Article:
Genetic testing service says a large portion of so-called “Jews” may be descended from the non-Jewish Khazar tribe
23andMe, which offer direct-to-consumer genome testing services, distributed an email last week to customers, announcing updates to the genetic reports corresponding to different haplotypes (genetic groups defined by certain DNA variations). The email promised that “a major update” of the company’s genetic history reports would help its customers “gain insights into fascinating and unusual details about your genome, details that set your story apart.”
One of the details revealed was that a large portion of supposed “Jews" may actually be descended from the Khazars, a semi-nomadic tribe in the Caucasus—and not from the Israelites from several thousand years ago.
“The origin of the Ashkenazi Jews has been traced back to a population of Jewish people living between the Jordan River and Mediterranean Sea before the Roman exile,” the report on the 23andMe report stated.
The scientists at 23andMe further stated, “However, research suggests that Ashkenazi Jews who belong to your haplogroup may descend from a single male who…may have been a member of the Khazars, an enigmatic Turkic tribe that lived in Central Asia, and that converted to Judaism in the 8th century AD.”
23andMe does not try to isolate a “Jewish” gene — just Ashkenazic genes. 23andMe lists “Ashkenazi Jewish” as a reference population within the larger European population. Ancestry.com calls Jewish genes “European Jewish.”
"Sephardic Jews" are not considered a distinct population by either company, or by researchers — their genetic make-up is not sufficiently different from surrounding North African and Palestinian populations.
In response to furious lobbying by so-called “Jews,” 23andMe has retracted their statement under pressure, and is now begging forgiveness — saying the inclusion of the Khazars in the company’s latest genetic report for some Ashkenazi Jews, was “an error.”
“We apologize for this material not being struck from the reports before they were released to customers, which should’ve happened in the editing process,” Andy Kill, a spokesman for 23andMe, wrote in an email. “We do not endorse ‘Khazar theory,’ and are removing any language referencing the theory from the product today.” The company had not yet determined if it would issue a public apology or press release about the retraction.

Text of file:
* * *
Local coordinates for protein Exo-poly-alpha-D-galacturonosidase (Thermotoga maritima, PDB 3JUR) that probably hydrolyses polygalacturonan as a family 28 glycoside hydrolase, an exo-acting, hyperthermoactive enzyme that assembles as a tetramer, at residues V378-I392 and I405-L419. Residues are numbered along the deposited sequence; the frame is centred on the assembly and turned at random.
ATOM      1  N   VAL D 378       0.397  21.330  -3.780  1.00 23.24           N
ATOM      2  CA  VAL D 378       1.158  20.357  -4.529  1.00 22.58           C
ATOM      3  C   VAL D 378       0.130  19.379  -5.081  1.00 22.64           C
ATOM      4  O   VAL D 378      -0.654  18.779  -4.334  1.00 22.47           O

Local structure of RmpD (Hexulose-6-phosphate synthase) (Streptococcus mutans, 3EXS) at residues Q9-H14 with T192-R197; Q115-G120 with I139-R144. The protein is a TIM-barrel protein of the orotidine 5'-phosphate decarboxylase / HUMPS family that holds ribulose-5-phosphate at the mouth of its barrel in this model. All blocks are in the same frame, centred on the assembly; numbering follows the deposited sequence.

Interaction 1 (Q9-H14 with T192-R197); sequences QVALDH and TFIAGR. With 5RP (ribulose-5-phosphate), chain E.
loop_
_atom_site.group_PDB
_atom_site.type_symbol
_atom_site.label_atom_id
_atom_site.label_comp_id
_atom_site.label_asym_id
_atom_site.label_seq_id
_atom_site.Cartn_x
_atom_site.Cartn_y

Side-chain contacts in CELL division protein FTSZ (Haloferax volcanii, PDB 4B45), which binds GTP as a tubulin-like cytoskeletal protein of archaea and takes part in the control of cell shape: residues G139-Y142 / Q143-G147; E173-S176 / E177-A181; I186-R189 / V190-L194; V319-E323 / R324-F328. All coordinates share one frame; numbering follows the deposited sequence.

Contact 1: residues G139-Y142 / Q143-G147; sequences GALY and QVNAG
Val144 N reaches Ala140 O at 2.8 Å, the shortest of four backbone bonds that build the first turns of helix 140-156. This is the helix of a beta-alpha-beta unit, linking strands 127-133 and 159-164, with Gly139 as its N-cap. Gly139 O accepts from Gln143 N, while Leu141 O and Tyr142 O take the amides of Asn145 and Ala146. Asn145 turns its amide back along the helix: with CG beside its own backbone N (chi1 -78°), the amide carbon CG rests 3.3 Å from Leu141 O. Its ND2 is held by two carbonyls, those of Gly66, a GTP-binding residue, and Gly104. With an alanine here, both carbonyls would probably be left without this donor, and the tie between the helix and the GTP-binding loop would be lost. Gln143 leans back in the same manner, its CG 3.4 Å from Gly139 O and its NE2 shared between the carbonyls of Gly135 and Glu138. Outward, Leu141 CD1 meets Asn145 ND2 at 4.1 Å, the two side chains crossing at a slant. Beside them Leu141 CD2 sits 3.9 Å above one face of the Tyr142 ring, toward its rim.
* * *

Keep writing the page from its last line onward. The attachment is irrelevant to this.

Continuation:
The company also did not release the number of people who received the report. The haplogroup in question — called variously R-M512 and R1a — is present in about 50% of so-called “Jews” who imagine they descend from the tribe of Levi.
The Khazar genetics which undermine the pose of impostors who “say they are Jews and are not” (Rev. 3:9), has most recently been championed by Eran Elhaik, an Israeli-American genetics researcher. Elhaik’s analyses drew from the genetic data of 367 self-reported Ashkenazi Jews.
Dr. Elhaik, and Prof. Paul Wexler, a linguist, also assert that Yiddish, a language widely understood to be a composite of Hebrew, German and Slavic languages, has its origins in eastern Turkey and not in Germany.
Many historians concede that at the very least, the aristocracy of the Khazar empire (often named Kagan or having Kagan as a prefix), did in fact convert to Judaism in the 7th century A.D.
The most prominent promotion of the Khazar concept was by Arthur Koestler in his book The Thirteenth Tribe, (which Dr. Elhaik cites as having inspired his research), followed by Shlomo Sand, an Israeli historian, in his work, The Invention of the Jewish People.